United States - 1987
Director – Chuck Vincent
Vestron Video, 1989, VHS
Run Time – 1 hour 19 min.
Long before I fully understood the unstoppable social force of the behemoth Barbarian genre I fell victim to the allure of the Warrior Queen cover art. At the vulnerable age of 14 this was no surprise. The film however, was a shock to the system, something I was not prepared for. It was like being an ignorant heathen and stumbling into a full throttle religious ritual. It took some time for me to come to terms with the subsequent viewing experience, and a full six years before I was willing to experiment with barbarians again. To be perfectly honest, Warrior Queen is more of traditional sword and sandal picture than barbarian per-se since it is set in the Roman Empire, but the latter term is more appropriate to the abruptly crude content.
In retrospect there was no reason not to take this film at face value, but I can now understand why such a solidly built exploitation powerhouse as Sybil Danning is looking profoundly bored in her role here. What should be a mildly arousing display of young nubile nakedity for sale in a Pompeiiean slave market becomes somehow simultaneously uninterestingly natural and painfully scripted. Part of this is the disturbing lack of dialogue, but mostly it’s the mechanichal disinterest of the camera, as if somehow group coitus is an everyday experience and warrants no special presentation.
But that’s why I wanted to see this movie, because it is special, particularly at 14! It’s not everyday that we get to see Tally Chanell (Vincent’s Slammer Girls) stripped naked in a slave market and sold to a brothel with a giant cock-n-balls obelisk in the foyer. Nevertheless it’s all shot with the grainy clinical expose feel of a 70’s porno film or one of those German “What Your Daughters Are Really Doing” movies. It’s not a narrative but a series of vague threats.
It’s not nonsense either; Nonsense would infer the intention of sense that had failed, but this is a collection of asensical tableaus. Naked people being sold; sweaty guys arm wrestling; people fucking in a harem. No wonder I was traumatized. Judging by the way the women nibble at a their partners like week old corn on the cob, these people feel a bit violated and directionless too.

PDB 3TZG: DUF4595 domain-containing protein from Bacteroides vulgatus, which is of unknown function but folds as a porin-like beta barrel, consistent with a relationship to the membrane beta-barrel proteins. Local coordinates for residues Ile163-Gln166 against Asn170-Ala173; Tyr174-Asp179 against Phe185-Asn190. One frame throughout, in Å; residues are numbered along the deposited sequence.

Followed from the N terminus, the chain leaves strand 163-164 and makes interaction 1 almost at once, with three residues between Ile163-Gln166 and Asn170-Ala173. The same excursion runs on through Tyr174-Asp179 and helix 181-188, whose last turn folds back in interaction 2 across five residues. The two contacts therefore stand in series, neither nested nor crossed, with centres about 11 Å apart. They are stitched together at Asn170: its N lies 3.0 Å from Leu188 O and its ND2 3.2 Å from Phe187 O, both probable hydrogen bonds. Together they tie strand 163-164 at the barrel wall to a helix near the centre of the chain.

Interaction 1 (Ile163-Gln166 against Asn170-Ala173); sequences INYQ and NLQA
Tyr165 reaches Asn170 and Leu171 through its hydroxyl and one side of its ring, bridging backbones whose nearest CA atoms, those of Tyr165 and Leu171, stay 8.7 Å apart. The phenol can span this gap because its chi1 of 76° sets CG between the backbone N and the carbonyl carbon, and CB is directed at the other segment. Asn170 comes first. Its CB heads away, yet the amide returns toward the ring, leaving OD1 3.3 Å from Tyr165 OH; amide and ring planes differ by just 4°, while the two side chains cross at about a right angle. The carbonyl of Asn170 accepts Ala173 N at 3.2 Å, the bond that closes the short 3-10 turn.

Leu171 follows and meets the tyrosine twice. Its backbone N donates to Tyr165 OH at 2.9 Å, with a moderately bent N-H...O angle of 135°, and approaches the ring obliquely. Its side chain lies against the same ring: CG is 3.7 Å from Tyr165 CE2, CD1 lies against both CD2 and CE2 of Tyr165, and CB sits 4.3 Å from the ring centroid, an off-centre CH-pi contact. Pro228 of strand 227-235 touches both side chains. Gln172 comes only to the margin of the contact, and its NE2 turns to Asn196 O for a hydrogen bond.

Suddenly, enter Donald Pleasence (Will Penny, THX1138) who navigates this emotional desert with magical grace. He has always been a strangely convincing loony character actor, but in Warrior Queen his neurotic gibbering is an astrolabe of precise genius that guides him through these shoals of garbage. I can see now that Pleasence is simply a man driven into the safety of his own head by the world’s inability to understand him. He was not a character but simply himself.
Sybil, Rick Hill of Deathstalker 1 and 4, and Tally Chanell commiserate outside Vesuvius' jurisdiction.Warrior Queen is a Pentecostal tent revival in which the principal actors are dismissively set loose to improvise, move, act, maybe even speak in tongues, should the spirit somehow move them. Alas, only Pleasence, possessed by his own strange demons masters this movie. Practically oblivious to all the other uninspired parishioners, he flits about in his own world having a grand old time while reality literally crumbles around him in climactic Vesuvian footage (which Chuck Vincent stole from Italy’s 1959 Steve Reeves vehicle Last days of Pompeii.)